The Integra appraisal determined that the “highest and best use” of the subject property was residential development and determined the easement value as the difference between the “Foregone Development Opportunity of 174 Condominiums on Finished Sites, Discounted to December 31, 2003” (which it valued at $3,340,000) less the “Value of Raw, Vacant and Developable Land” ($68,000).

In its Final Partnership Administrative Adjustment (FPAA), however, IRS determined that the FMV of the easement as of Dec. 29, 2003, was $42,400, based on a review by one of IRS's valuation engineers. The valuation engineer concluded that the highest and best use of the subject property was for “development of single family detached residential homes, but not until the surrounding properties are developed,” in part because the property subject of the easement was landlocked with no direct access to a public road. Other expert reports later submitted by IRS's experts opined that the value of the easement was $31,280, based on a before-easement value of $100,600 and an after-easement value of $69,320.

IRS's motion to exclude taxpayers' experts' reports. Before trial, IRS filed a motion to exclude the Integra report as neither reliable nor relevant. Notably, the report didn't provide before and after values of the property, it didn't value all of the contiguous parcels owned by the taxpayer and encumbered by the easement, and the “174 condominium unit development” was arguably not a physically possible use. IRS claimed that Bolstar's experts merely determined a value based on whatever use would generate the largest profit, “apparently without regard to whether such use is needed or likely to be needed in the reasonably forseeable future.” In response, Bolstar argued that the evidentiary principles set out by the Supreme Court in its’93 decision Daubert v. Merrell Dow Pharmaceuticals Inc,, 509 US 579, were inapplicable since there was no jury in this case.

Tax Court's decision. The Tax Court determined that the Daubert analysis wasn't limited only to jury trials, and that Rule 702 of the Federal Rules of Evidence (FRE), which sets forth standards of reliability, applied equally to bench and jury trials. Noting that unreliable evidence is an imposition both on the opposing party and on the trial process, the Court held that Bolstar's experts, although qualified, submitted valuations that were unrealistic, and the Tax Court was within its discretion to exclude them.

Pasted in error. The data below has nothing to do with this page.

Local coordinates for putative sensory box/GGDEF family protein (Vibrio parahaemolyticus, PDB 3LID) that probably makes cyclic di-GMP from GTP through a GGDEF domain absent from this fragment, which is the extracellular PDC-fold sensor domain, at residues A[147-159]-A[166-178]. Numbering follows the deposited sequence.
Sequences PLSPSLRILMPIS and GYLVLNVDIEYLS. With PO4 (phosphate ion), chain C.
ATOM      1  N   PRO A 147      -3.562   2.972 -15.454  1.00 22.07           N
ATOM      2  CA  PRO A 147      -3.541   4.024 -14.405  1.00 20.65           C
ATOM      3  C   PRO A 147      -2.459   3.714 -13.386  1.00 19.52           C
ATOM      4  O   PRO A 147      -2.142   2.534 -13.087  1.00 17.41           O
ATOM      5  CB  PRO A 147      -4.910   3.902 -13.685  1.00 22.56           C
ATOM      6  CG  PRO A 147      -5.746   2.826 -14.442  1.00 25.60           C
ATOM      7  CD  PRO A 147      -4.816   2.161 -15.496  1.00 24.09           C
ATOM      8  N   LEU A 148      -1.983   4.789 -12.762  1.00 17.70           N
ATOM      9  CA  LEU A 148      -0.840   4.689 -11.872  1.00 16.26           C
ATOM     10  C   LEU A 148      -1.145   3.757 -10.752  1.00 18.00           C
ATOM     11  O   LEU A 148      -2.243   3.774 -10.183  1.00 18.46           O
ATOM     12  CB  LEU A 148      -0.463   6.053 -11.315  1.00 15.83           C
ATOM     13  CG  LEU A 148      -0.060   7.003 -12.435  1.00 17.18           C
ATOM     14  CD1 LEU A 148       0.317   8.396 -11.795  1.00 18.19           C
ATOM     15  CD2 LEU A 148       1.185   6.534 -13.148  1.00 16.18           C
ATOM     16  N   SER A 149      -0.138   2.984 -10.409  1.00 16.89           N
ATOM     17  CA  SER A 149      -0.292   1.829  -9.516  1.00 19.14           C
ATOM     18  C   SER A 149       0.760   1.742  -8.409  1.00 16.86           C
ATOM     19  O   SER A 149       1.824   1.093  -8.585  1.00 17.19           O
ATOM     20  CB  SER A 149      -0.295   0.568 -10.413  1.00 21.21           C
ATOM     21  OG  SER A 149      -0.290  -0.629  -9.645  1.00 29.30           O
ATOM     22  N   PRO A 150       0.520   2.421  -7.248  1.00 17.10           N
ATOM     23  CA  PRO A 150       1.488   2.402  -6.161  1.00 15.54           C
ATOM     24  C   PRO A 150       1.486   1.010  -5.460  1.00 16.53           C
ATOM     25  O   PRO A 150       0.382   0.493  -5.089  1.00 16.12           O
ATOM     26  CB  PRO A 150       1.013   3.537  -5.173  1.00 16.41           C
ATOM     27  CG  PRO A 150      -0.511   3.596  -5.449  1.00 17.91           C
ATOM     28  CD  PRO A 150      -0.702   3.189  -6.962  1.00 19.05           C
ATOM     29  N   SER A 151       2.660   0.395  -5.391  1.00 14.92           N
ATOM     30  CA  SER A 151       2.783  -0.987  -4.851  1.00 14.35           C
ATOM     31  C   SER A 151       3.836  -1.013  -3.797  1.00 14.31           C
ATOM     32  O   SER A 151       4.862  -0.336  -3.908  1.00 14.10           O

Notably, the experts didn't consider the property's potential for single-family residential development, even though that is what it was zoned for at the time of the contribution, and they also failed to consider the effect of the easement on the contiguous property owned by Bolstar. In the end, the valuations weren't sufficiently based on facts or data, and they didn't state the facts or data as support for their conclusions. Overall, the report was too speculative and unreliable to be useful, so the Court found that it was not admissible under FRE Rule 702. The Tax Court also rejected Bolstar's argument based on IRS's alleged acceptance of similar appraisals in other audits as irrelevant.

IRS's valuation upheld. After excluding the Integra report and testimony, the Tax Court determined that Bolstar failed to show that it was entitled to a deduction greater than that allowed by IRS, based on its valuation.

References: For evidence in the Tax Court, see FTC 2d/FIN ¶U-3201; United States Tax Reporter ¶74,536.1434. For charitable contribution deduction for qualified conservation contributions, see FTC 2d/FIN ¶K-3501; United States Tax Reporter ¶1704.47; TaxDesk ¶331,619; TG ¶19201.